The works of many of Pellissippi State Community College’s Art faculty are featured in an exhibit that kicks off Oct. 6.
The special Faculty Art Exhibit runs through Oct. 24. The display is in the gallery of the Bagwell Center for Media and Art on the Hardin Valley Campus, 10915 Hardin Valley Road. Gallery hours are Monday-Friday, 10 a.m.-6:30 p.m.
“This exhibit showcases the current work of our four full-time faculty members as well as several of our adjunct faculty members, so it’s a department-wide show,” said Jeff Lockett, professor and Art program coordinator. “We’ll have two-dimensional and three-dimensional art featuring both abstract and representational work.
“The Bagwell Gallery is wonderful for showcasing the work of local and regional artists, as well as the work of our talented students and our faculty.”
The Faculty Art Exhibit is one of the events that make up Pellissippi State’s arts series, The Arts at Pellissippi State. The series brings to the community cultural activities ranging from music and theatre to international celebrations, lectures, and the fine arts. This year, the arts series celebrates Pellissippi State’s 40th anniversary.
For more information, visit www.pstcc.edu/arts or call (865) 694-6400. To request accommodations for a disability, contact the executive director of Human Resources at (865) 694-6607 or email@example.com.
Peggy Wilson, Pellissippi State Community College’s vice president of College Advancement, has been named Woman of the Year in Education by the National Association of Professional Women.
“I’m honored and humbled to receive this award by an organization that seeks to empower and encourage professional women,” said Wilson, also the executive director of the Pellissippi State Foundation.
The award recognizes “excellence, leadership and commitment to her profession, while encouraging the achievement of professional women.” The NAPW is the largest networking organization of professional women in the country, with more than 600,000 members.
Wilson has worked at Pellissippi State for 28 years. She was the first person in her family to graduate from college, the first employee at Pellissippi State to receive the Outstanding Administrator award and the school’s first female vice president. She earned a bachelor’s degree in education from Eastern Kentucky University and a master’s in education from Morehead State University.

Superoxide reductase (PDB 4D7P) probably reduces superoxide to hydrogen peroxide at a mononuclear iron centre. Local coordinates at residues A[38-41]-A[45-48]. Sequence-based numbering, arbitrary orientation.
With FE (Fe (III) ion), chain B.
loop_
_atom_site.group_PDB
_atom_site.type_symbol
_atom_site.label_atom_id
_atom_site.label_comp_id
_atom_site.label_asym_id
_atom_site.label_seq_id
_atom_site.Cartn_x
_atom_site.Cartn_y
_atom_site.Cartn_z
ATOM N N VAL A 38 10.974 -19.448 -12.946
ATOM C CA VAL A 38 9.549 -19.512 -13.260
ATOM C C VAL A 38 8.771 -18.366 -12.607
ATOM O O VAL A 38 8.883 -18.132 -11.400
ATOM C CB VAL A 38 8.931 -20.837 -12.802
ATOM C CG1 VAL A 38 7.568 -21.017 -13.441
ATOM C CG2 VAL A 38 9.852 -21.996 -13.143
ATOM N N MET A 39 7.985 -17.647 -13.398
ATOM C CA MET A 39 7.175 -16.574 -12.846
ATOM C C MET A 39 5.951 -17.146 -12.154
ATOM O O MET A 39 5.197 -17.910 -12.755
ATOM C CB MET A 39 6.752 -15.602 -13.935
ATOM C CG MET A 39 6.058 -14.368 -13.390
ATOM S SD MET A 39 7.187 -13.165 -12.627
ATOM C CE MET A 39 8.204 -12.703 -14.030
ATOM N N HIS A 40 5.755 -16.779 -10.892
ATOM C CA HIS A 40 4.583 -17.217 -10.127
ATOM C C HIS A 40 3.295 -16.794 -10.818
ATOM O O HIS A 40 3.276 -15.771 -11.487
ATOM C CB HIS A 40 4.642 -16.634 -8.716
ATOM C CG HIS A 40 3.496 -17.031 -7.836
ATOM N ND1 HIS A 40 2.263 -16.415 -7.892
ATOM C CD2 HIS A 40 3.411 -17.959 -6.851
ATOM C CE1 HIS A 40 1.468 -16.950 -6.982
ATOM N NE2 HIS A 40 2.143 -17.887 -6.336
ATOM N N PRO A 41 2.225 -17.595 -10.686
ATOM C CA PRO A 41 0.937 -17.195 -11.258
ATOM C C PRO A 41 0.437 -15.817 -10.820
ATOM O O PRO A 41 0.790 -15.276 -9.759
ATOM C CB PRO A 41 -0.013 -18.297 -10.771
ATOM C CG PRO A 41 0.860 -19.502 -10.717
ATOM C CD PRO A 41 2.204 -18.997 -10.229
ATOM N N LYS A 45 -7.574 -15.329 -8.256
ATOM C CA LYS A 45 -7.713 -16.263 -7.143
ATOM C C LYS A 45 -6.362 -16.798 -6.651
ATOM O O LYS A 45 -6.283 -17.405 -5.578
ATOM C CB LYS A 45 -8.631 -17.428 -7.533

“My greatest achievement is going from a girl wanting more than the mountains could offer to becoming the first female vice president at Pellissippi State,” Wilson said.
In addition to her other accomplishments, Wilson was named the 2001 Executive of the Year for the International Association of Administrative Professionals, Oak Ridge Chapter, and won the 2010 Excellence in Administration Otis L. Floyd Jr. Award from the Tennessee College Public Relations Association.
Wilson serves in and supports a number of community and international organizations, including Rotary Club of Farragut and Rotary International, Knoxville Symphony League, the Cerebral Palsy Center, East Tennessee Historical Society, and East Tennessee Children’s Hospital. She and her husband, Joe, are members of Cokesbury United Methodist Church. Wilson has three children and three grandchildren.
For more information about Pellissippi State, visit www.pstcc.edu or call (865) 694-6400. For more information about the National Association of Professional Women, visit www.napw.com.
Pellissippi State Community College hosts its annual Faculty Recital Thursday, Oct. 2.
“A Few of Our Favorite Things” begins at 7 p.m. in the Clayton Performing Arts Center on the Hardin Valley Campus, 10915 Hardin Valley Road. The concert features musical performances by the college’s Music faculty.
The event is free and the community is invited.
“Fifteen members of the Music faculty will be performing selections that represent their favorite genre, composer or time period,” said Bill Brewer, Music program coordinator. “Some commentary on selected pieces will be offered to give the audience a sense of why it is a favorite of the particular performer.”